At 06:35, right on time, boarding began. I was in Zone 2, so I waited until called and then boarded the aircraft. The Cabin Crew were not welcoming passengers at the door, which was a shame, but nothing to really complain about. The cabin was looking a little tired, but my seat was comfortable, with an excellent view out of the window.
[/URL][/img]Company A320 and Boeing 757
With boarding completed, the flight attendants welcomed us all onboard and performed a manual safety demonstration as we pushed back from our gate. There were two female and one male flight attendants on this flight, and one of them managed to inject some humor into the safety demonstration, which was much appreciated at such an early hour! After having taxied to the runway, the Captain announced that takeoff would be delayed following a reported bird-strike. Once the runway had been inspected, the takeoff queue was shuffled and we had to wait for a few other planes which had been behind us, to take off ahead of us.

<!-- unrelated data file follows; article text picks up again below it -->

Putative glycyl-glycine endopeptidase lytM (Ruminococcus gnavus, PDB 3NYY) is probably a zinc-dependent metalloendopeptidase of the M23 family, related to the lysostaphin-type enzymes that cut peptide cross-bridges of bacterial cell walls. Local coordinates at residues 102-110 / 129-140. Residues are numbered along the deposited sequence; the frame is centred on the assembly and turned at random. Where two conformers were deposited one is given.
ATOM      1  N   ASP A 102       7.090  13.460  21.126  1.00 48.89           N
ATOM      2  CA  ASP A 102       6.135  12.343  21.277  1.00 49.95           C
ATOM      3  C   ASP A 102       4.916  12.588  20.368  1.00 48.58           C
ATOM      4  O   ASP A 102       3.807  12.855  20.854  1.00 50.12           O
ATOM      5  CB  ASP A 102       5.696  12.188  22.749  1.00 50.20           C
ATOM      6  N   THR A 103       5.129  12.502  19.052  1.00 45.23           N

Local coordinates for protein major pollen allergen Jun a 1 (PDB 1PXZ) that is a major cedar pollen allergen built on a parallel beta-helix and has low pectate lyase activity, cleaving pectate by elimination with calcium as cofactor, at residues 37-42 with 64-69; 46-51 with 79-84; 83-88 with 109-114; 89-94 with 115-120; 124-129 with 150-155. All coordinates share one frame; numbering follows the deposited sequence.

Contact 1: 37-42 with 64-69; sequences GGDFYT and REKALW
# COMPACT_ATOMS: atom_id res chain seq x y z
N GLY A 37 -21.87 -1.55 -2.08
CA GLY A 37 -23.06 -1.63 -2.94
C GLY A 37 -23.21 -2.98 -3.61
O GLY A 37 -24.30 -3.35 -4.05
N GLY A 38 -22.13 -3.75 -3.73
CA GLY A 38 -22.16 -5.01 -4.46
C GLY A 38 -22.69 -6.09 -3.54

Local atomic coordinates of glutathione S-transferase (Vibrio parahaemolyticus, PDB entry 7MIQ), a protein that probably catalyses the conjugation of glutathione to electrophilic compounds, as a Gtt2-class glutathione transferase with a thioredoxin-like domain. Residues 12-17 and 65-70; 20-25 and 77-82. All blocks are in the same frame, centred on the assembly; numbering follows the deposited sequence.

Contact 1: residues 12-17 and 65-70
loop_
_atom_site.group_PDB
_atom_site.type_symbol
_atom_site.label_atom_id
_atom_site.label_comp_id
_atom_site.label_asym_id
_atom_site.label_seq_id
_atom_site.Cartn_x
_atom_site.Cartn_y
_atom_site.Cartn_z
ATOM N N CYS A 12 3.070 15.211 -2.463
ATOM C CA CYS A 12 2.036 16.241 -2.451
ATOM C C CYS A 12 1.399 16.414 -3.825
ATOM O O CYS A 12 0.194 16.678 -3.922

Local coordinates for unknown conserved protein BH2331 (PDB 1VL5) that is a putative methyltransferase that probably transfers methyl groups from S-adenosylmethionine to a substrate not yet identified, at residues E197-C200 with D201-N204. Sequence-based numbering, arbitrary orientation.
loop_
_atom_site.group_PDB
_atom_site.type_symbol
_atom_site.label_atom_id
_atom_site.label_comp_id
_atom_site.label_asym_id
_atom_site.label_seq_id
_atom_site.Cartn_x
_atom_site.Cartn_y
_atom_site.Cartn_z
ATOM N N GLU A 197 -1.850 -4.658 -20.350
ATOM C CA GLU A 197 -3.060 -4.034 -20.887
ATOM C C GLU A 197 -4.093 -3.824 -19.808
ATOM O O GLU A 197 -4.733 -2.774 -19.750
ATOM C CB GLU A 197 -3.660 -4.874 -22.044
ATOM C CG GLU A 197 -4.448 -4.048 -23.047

Takeoff was fairly powerful, followed by a steep climbout into the clouds over Boston Bay. Upon reaching cruising altitude, the ride remained rather bumpy, which meant that the seatbelt sign was illuminated for the majority of the flight. Nevertheless, the crew sprang into action and began serving passengers. When the friendly Flight Attendant reached my row, I asked for Coca Cola and some of Delta's famous Biscoff Cookies, which were delivered with a smile. With the beverage service completed, I perused 'Sky' Magazine and then sat back to enjoy the view out of the window to the changing landscape below.
[/URL][/img]The View from Seat 21F